The EU continues to hint, however, that the suspension of GSP+ benefits for Sri Lanka is "temporary," and that the
six-month delay in removing the preferences will give the country "extra time to address the problems identified."
But if the Sri Lankan government does concede to EU demands to address its human rights issues by August 15, it's not
immediately clear when the GSP+ benefit would be reinstated.
"They'll have to show they've made some significant changes, and I don't see that happening in time," Emma
Ormond, international trade consultant at PricewaterhouseCoopers said.
The end of preferences would mean exports revert to a duty of up to 9.6% - effectively a 9.6% price hike - as they
fall back to GSP levels.
This is still lower than the full rate of 12% for most clothing imported into the EU, and puts Sri Lanka's imports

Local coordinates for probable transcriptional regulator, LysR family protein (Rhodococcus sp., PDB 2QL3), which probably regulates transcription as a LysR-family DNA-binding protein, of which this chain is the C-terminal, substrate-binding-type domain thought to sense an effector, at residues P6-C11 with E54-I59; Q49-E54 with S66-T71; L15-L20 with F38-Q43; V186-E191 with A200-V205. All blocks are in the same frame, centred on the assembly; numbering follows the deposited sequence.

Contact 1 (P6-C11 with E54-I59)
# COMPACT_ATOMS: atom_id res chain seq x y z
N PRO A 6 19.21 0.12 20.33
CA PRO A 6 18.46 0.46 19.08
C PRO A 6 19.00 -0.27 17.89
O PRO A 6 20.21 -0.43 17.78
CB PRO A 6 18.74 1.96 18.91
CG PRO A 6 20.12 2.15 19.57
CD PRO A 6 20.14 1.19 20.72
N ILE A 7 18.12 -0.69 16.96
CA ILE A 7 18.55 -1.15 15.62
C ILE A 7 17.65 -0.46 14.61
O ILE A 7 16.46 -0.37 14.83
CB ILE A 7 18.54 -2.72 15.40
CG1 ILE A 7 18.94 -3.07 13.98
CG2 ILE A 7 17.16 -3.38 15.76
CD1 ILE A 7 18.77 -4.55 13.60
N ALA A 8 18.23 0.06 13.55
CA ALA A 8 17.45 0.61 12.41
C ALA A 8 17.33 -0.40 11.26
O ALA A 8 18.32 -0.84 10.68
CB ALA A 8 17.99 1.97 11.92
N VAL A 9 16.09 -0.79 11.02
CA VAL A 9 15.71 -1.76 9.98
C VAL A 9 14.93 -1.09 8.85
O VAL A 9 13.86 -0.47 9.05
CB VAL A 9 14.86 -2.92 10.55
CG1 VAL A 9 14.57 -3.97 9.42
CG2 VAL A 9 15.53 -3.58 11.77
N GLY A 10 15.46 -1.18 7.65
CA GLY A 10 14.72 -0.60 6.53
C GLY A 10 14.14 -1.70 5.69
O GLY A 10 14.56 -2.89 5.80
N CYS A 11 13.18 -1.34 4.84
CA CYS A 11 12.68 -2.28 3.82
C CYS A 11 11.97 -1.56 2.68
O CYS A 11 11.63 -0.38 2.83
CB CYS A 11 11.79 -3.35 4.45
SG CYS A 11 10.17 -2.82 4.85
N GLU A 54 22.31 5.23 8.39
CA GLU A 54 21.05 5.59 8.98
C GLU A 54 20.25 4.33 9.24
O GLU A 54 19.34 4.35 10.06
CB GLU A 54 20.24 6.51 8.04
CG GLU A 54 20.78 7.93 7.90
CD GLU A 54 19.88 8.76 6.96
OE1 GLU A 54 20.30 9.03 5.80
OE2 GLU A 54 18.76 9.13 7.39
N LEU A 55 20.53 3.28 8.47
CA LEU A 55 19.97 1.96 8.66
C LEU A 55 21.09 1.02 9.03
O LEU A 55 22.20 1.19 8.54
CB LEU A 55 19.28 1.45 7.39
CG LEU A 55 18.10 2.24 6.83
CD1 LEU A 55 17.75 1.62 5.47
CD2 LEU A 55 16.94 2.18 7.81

on the same duty as countries like India and Pakistan.
While the delay in implementing new duties means that no garments currently in production or under negotiation will
have their concessions withdrawn, the situation is less clear-cut for the latter part of 2010 and beyond.
Many retailers and exporters are "tearing their hair out" over the situation Ormond says, after investing heavily in
the country due to its combination of duty-free benefits, skilled workers, and good track record on ethical trading.
"I don't think any of them will pull out completely," she said, "but I do think a lot of them will reduce their